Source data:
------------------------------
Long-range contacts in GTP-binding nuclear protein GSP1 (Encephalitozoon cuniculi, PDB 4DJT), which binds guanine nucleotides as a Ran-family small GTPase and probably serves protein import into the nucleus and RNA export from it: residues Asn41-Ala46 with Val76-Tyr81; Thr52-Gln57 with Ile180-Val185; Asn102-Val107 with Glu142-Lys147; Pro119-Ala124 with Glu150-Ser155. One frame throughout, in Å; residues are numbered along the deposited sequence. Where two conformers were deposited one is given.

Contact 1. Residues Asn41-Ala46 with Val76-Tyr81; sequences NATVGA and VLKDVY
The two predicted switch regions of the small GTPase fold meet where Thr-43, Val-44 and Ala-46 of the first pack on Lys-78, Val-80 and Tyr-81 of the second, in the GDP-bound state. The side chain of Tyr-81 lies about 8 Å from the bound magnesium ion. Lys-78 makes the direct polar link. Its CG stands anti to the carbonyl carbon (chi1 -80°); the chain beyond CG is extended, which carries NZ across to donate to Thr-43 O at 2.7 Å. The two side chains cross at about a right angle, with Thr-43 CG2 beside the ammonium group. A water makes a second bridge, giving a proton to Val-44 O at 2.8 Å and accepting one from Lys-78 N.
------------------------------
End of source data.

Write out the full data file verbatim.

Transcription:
Long-range contacts in GTP-binding nuclear protein GSP1 (Encephalitozoon cuniculi, PDB 4DJT), which binds guanine nucleotides as a Ran-family small GTPase and probably serves protein import into the nucleus and RNA export from it: residues Asn41-Ala46 with Val76-Tyr81; Thr52-Gln57 with Ile180-Val185; Asn102-Val107 with Glu142-Lys147; Pro119-Ala124 with Glu150-Ser155. One frame throughout, in Å; residues are numbered along the deposited sequence. Where two conformers were deposited one is given.

Contact 1. Residues Asn41-Ala46 with Val76-Tyr81; sequences NATVGA and VLKDVY
The two predicted switch regions of the small GTPase fold meet where Thr-43, Val-44 and Ala-46 of the first pack on Lys-78, Val-80 and Tyr-81 of the second, in the GDP-bound state. The side chain of Tyr-81 lies about 8 Å from the bound magnesium ion. Lys-78 makes the direct polar link. Its CG stands anti to the carbonyl carbon (chi1 -80°); the chain beyond CG is extended, which carries NZ across to donate to Thr-43 O at 2.7 Å. The two side chains cross at about a right angle, with Thr-43 CG2 beside the ammonium group. A water makes a second bridge, giving a proton to Val-44 O at 2.8 Å and accepting one from Lys-78 N.